That militarisation has increased and worsened acts of violence against women, the logic of war in Colombia having shown that the lives and bodies of women are seen as a territory for control and power through the occupation of women’s bodies by the different political, military and economic forces in confrontation: the body as a territory of violence.

That the Constitutional Court has amply recognised and ratified through its issuing of Writ 092 the disproportionate impact of the armed conflict on Colombian women and that the situation of female victims demonstrates the seriousness of gender violence in the country; Writ in which the High Court provides a full analysis of the different forms of gender violence and considers that these are exacerbated in the midst of armed conflict.

That many Colombian women, from the depth of their wombs and with the force of reason, of organisation and mobilisation, as well as of their love for their sons and daughters and for their country, view with concern the surrender of the territory and of sovereignty, because these then constitute battle fields to solve internal conflicts and to implement political, economic and military strategies against a continent progressing in the construction of in its own fate.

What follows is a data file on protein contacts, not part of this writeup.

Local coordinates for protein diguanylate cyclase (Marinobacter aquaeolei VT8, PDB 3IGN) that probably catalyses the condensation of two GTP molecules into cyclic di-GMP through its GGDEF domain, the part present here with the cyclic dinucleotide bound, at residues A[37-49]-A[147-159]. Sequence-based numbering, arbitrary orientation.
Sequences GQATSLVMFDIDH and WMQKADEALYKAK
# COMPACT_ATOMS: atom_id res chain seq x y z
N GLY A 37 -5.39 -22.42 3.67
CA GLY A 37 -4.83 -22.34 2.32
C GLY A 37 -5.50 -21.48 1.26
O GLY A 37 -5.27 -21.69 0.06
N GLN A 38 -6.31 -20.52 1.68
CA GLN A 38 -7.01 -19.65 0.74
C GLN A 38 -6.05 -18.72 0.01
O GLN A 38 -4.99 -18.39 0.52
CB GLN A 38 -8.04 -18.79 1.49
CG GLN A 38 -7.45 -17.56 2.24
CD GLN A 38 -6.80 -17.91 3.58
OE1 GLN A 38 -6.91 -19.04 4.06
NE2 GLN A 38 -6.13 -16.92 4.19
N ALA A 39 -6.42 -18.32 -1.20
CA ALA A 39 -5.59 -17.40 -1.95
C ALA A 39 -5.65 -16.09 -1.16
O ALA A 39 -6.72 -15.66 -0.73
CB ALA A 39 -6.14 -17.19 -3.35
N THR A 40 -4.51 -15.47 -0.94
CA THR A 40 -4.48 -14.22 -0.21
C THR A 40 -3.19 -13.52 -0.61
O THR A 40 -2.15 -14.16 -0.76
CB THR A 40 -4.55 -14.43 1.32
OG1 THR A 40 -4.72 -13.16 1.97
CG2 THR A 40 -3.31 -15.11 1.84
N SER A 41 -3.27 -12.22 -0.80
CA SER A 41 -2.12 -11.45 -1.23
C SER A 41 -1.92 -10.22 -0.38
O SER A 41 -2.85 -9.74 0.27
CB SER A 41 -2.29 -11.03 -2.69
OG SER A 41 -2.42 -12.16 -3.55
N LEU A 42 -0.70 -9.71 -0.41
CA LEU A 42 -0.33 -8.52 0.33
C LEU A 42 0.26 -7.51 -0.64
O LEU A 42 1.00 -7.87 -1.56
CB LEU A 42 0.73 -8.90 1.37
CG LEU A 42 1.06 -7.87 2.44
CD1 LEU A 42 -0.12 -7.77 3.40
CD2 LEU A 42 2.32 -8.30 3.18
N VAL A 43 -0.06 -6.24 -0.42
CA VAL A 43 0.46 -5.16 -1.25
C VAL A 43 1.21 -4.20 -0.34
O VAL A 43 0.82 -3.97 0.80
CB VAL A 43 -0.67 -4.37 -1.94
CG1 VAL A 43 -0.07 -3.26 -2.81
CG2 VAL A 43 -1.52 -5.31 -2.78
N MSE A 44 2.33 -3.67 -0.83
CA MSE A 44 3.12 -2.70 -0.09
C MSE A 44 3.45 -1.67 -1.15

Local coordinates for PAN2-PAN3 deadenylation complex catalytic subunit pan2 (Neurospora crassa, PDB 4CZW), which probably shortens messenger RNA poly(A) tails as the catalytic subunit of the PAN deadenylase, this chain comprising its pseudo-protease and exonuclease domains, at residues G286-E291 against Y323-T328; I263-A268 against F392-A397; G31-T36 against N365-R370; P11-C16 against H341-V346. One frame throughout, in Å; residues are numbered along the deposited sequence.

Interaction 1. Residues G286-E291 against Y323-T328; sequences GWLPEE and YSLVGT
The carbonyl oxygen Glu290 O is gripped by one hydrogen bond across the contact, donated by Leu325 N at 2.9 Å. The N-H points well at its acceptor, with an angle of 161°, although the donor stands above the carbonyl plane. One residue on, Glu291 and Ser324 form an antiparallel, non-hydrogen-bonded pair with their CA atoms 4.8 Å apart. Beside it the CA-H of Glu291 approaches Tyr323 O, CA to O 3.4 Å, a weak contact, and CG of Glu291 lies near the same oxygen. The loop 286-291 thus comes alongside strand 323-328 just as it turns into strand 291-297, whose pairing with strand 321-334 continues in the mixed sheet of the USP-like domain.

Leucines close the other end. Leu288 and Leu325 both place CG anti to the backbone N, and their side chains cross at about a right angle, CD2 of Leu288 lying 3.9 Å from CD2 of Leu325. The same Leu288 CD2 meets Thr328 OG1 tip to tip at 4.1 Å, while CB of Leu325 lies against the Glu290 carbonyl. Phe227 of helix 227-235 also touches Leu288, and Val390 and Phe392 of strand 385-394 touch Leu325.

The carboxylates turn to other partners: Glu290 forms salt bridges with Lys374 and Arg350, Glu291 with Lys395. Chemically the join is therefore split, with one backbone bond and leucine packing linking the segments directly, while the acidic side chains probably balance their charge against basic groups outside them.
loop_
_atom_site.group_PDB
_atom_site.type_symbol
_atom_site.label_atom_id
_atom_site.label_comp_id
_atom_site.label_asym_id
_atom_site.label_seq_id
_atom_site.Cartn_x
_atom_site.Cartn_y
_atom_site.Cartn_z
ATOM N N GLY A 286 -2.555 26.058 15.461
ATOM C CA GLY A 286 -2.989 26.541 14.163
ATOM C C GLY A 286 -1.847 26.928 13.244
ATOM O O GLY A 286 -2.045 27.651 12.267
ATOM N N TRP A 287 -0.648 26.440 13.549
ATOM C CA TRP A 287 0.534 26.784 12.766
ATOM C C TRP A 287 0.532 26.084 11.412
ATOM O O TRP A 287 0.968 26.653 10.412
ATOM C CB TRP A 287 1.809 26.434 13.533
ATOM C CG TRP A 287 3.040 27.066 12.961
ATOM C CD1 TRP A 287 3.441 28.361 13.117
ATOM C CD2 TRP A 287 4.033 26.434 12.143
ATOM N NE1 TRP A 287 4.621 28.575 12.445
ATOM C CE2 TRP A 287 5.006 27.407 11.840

That the location of the seven military bases with U.S. presence in Colombia is part of a geostrategic political decision to allow control of the geostationary orbit: this is an orbit that rotates directly above the Earth’s equator. Ten countries in the world have geostationary orbits: Brazil, Colombia, Ecuador, Congo, Gabon, Indonesia, Kenya, Somalia, Uganda and Zaire, and this explains the Pentagon’s interest in consolidating its presence in Colombia.

That the US military bases in Colombia are a military and security strategy for controlling South America, the purposes of which are summarised as follows: 1) strategic explorations and valuations; 2) control of the population and of land property; 3) adapting the territories by building infrastructure; 4) military control over development; 5) fiscal and financial control; 6) trade agreements and normative adjustments; 7) a “humanitarian” repopulation for production.

That concern over the U.S. military presence in the Colombian bases and over the ensuing conditions of immunity has very negative effects on the enjoyment of Human Rights and of peace in Colombia, affecting regional stability.